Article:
Tuesday, June 9, 2020

Racism in America 1: Admit It

Racism exists in America. It's a fact.

We have all seen the tragedy of George Floyd's death in Minneapolis, and have heard of the several other prominent deaths of black people by citizens or police officers in the last few months. One person (I cannot remember who and I apologize) said so clearly: "Racism has always existed; now people are filming it."

I have been one of those conservative people who has never denied the existence of racism in America. But even I didn't really stop to consider how widespread the problem has been.

What we are seeing is two different types of racism. The first is what we consider blatant racism. This is the individuals who are not afraid to tell a person of color that they do not like them simply because they are of a different color. They have submitted to the idea that Caucasian people are "superior" to people of color, for one reason or another. I cannot for the life of me figure out how anyone can think this way.

But obviously, they had to think this way to send ships over to Africa to take people from their land and enslave them. I have never been more disgusted writing a sentence in my life than the last one. We know that they wanted to use the blacks to improve the productivity of their plantations, but that doesn't make a person mentally go to the extent of thinking of a person as less-than-human.

This attitude probably stems from the nationalistic ideas of old. Many of us think of America as the superior country in the world, but not because its people are better, but because of what our country stands for and how successful we've been at fighting for freedom and in some cases saving the world from evils. (Our nation's propensity for war is the subject of another blog post someday.) On the other hand, the old way of thinking has always been that the person's country was superior because they were superior. This is why there have been so many wars for so many thousands of years: it wasn't until America when a country was built around people of all types being considered as equal, regardless of race.

Well, at least that's what the formal documents said. Slavery of blacks was rampant in the south, Catholics were considered the scum of the earth, and the nation was formed directly over the top of indigenous peoples' lands, using the logic that it only made sense, since the people groups were all pagans, primitive, and not organized as one nation. And although the grammar of the day used "men" to mean people in general, the heart behind that grammar choice had always been rooted in the chauvinistic ideas that men were superior to women and therefore were not, in fact, equal.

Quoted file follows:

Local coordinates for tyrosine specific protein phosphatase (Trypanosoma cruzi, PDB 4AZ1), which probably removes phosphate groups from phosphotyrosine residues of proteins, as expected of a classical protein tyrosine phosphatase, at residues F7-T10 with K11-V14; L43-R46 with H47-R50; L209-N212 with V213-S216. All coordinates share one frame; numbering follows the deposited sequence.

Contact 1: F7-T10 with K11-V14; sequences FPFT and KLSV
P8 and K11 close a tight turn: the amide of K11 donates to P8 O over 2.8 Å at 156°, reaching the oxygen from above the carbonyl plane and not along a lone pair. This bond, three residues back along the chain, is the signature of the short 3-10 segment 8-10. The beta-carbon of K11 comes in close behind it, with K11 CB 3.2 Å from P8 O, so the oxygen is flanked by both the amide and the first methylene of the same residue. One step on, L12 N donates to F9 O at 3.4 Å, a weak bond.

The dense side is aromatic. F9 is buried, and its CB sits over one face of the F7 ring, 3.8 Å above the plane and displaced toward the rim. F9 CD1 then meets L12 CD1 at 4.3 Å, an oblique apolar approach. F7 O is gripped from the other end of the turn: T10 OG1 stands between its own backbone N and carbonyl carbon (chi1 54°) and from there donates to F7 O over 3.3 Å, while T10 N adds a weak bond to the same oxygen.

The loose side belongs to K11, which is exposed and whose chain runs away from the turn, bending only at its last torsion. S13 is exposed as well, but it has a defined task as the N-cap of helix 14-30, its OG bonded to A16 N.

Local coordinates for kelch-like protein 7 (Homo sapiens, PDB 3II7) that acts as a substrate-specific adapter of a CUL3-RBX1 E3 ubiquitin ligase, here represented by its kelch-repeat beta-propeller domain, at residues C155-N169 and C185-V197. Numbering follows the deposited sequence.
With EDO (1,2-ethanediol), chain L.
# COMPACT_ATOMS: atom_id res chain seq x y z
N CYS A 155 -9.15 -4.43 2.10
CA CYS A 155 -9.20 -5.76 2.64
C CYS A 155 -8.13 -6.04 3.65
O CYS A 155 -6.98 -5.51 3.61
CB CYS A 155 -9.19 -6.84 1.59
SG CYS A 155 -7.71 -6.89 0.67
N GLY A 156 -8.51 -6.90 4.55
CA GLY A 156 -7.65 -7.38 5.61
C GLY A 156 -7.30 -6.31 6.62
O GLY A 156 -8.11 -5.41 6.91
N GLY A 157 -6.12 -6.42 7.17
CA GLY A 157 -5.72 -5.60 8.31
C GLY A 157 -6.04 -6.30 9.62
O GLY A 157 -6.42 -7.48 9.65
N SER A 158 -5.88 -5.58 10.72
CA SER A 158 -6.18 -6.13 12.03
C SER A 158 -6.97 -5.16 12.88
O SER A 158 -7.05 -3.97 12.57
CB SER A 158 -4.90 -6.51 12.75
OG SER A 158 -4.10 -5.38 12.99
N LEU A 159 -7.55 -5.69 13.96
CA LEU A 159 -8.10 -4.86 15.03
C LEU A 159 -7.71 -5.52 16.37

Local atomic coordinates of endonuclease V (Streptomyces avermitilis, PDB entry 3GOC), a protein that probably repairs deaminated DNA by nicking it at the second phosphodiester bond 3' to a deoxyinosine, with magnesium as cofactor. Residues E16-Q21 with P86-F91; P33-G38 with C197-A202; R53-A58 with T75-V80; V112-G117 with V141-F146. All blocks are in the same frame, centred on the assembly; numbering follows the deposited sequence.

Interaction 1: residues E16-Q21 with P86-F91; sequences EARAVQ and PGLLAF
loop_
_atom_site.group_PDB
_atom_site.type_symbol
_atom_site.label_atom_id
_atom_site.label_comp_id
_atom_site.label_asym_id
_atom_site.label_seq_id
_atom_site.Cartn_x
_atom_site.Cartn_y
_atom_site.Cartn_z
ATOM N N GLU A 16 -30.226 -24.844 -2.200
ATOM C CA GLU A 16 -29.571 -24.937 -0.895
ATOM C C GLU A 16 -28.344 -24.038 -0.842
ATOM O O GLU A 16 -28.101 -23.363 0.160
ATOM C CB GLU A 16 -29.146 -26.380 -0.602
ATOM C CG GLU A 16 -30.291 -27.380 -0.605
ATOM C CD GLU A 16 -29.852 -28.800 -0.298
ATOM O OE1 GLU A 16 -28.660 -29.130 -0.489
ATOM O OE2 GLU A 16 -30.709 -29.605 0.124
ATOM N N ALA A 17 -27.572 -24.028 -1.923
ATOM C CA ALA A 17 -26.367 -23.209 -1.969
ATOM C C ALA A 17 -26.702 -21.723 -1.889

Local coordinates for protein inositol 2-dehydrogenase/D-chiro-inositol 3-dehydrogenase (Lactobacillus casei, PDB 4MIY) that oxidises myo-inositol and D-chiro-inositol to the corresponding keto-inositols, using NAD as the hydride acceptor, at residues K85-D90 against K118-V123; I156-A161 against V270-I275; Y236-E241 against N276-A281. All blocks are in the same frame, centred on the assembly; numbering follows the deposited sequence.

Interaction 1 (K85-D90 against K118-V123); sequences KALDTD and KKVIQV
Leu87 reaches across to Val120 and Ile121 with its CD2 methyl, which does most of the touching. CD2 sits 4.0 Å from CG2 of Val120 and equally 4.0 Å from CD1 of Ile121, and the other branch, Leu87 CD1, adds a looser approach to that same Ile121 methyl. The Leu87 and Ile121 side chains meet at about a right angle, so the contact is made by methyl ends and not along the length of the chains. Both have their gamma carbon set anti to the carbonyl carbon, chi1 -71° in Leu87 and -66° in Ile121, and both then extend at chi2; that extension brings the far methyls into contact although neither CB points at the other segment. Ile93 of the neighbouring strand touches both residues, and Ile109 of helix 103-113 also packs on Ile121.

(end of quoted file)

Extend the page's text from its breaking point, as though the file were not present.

So from the start you have a nation with the right ideas, but no actual application of those ideas. Nobody sat themselves down and asked, "Are we living like these words we are declaring?"

And that leads us to the second type of racism I mentioned earlier. There is a sort of subtle racism that people have carried throughout these ages, most of which goes unnoticed. People who are not overtly "racist" can have thoughts, actions, or tendencies which contain varying levels of racism in them. Some of this is what is being called systematic racism, the idea that the system is inherently racist and we are all just perpetuating it.

Is it really that extreme? I can't give you a true answer. And the reason is because, for so many years, many of us would not stop to talk about racism, or stop to look inside ourselves to see if there is anything in ourselves which could be perpetuating this.

This series of blog posts will deal with this issue of racism, with the intention of each of us looking inside ourselves to see if we are unintentionally furthering this racism. Many of you will discover that you are living a life free of being overtly racist. But you may notice nuances or details which are slanted toward you as being a certain race. This is what people refer to as "privilege," and I believe the first step to deconstructing these edifices in our world is admitting that privilege exists. This is what the second post will cover.

The first thing that needs to happen, however, is for each of us to admit that maybe racism is a bigger deal in America than we think it is. Since many of us believe that we are not racist, and believe that America stands for equality for everyone (with its clearly stated rights and all), we've never taken the time to really stop and analyze ourselves and our life structure. What looks really good in our own eyes may look very different in the eyes of someone who is in a different position. The ability to look at things from a different perspective than our own is something that does not come naturally. It is a choice. And once we change that perspective and see that things may not be as hunky-dunky as we think they are, only then will real change finally happen.

So please, read these posts with an open mind and an open heart.

To black people, I will repeat the often said statement that I truly mean: I cannot understand what you are going through, but I will listen and I will try to understand as best as I can.

To white people, I ask that you lower your pride. Admitting we might have a problem is not destructive but is in fact constructive. We better ourselves, our society, and most importantly, we lift others up to that same place which we have never truly deserved, and should have always shared with those of a different color.

And to all other people who do not fit in one of these two categories, you may share in some of both of these positions. None of us are perfect, and none of us are without hardship. But with this intentional effort to try to kill racism in America once and for all, we may pull ourselves closer to the letter of our Pledge of Allegiance: a nation "with liberty and justice for all."

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